Fatal Land Park collision sparks concern over speeding
02/18/2014 7:49 PM
02/18/2014 7:50 PM
A fatal collision on Riverside Boulevard on Thursday has sparked communitywide dialogue among Land Park residents about how to improve road safety.
Some residents said they witnessed the accident and believe the driver was speeding in the neighborhood, which has a speed limit of 30 mph on most streets . Residents likely will discuss the issue Wednesday during the Land Park Community Association’s monthly community meeting, said President Mark Abrahams.
According to police, a Mercedes collided with a Toyota sedan as it turned onto Riverside Boulevard from Swanston Drive around 11 a.m. Thursday. The driver of the sedan, Linda Shaw, 66, was pronounced dead at a local hospital .
Shaw was riding with a male passenger in his 60s who was also taken to the hospital. His name has not been released . The driver of the Mercedes, whom police did not identify, also was in the hospital Tuesday. Police said Thursday that they suspected speeding was a factor in the accident. Toxicology results on the driver have not been returned.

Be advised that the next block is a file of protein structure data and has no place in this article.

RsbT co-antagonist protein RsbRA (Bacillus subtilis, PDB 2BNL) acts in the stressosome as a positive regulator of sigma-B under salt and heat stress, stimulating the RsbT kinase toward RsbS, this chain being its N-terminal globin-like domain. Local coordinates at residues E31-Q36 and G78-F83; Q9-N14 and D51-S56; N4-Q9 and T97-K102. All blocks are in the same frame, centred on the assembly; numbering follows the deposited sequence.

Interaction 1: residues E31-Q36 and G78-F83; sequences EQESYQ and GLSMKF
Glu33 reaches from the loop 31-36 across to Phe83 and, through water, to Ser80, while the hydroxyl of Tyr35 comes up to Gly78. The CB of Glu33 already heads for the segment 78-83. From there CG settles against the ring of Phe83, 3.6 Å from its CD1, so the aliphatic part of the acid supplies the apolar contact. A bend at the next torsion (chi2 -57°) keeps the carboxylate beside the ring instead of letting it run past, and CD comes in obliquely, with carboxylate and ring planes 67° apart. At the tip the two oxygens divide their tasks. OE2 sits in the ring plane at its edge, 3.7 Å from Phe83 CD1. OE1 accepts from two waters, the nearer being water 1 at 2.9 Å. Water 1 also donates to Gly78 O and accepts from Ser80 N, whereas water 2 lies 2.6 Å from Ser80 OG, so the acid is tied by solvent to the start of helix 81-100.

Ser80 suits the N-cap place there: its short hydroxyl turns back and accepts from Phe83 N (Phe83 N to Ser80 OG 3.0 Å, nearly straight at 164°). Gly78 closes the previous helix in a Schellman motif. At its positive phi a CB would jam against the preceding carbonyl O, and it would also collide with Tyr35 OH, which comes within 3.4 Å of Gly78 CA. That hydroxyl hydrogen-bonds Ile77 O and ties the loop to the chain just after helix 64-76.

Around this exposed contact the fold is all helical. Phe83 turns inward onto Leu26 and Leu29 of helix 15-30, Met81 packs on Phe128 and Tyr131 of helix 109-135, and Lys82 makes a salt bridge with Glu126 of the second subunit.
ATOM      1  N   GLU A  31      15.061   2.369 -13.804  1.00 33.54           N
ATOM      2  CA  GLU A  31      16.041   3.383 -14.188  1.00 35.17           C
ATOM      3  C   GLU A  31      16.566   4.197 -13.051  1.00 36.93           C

Land Park resident Jim Jeffers was walking from Target with his wife Thursday when he noticed the Mercedes convertible speed past, heading north on Riverside Boulevard. Jeffers estimates it was moving at around 90 mph.
The collision sounded, “like a bomb went off,” he said. “It’s that sickening sound you hear when cars collide.”
Jeffers said neighbors ran to help the victims.
The affluent residential neighborhood contains several schools including Crocker Riverside Elementary, which is nearest to the scene of the accident.
“Reckless driving is just very, very concerning,” said Jeffers, mirroring the concerns of other residents, some of whom went to the Land Park Nextdoor social networking site to voice concerns about speeding and reckless driving in reaction to Thursday’s accident.
Abrahams said he would like to see increased signage or speed monitors in the area, but acknowledges that reckless driving incidents are difficult to prevent.
“We’re all outraged that this kind of thing can occur in a residential neighborhood,” he said. “If people are driving at excessive rates of speed and not stopping at signs or stoplights, what could be next? It’s hard to determine what you could actually do to prevent people from doing what just occurred.”
Sacto 911 StaffBill Lindelof
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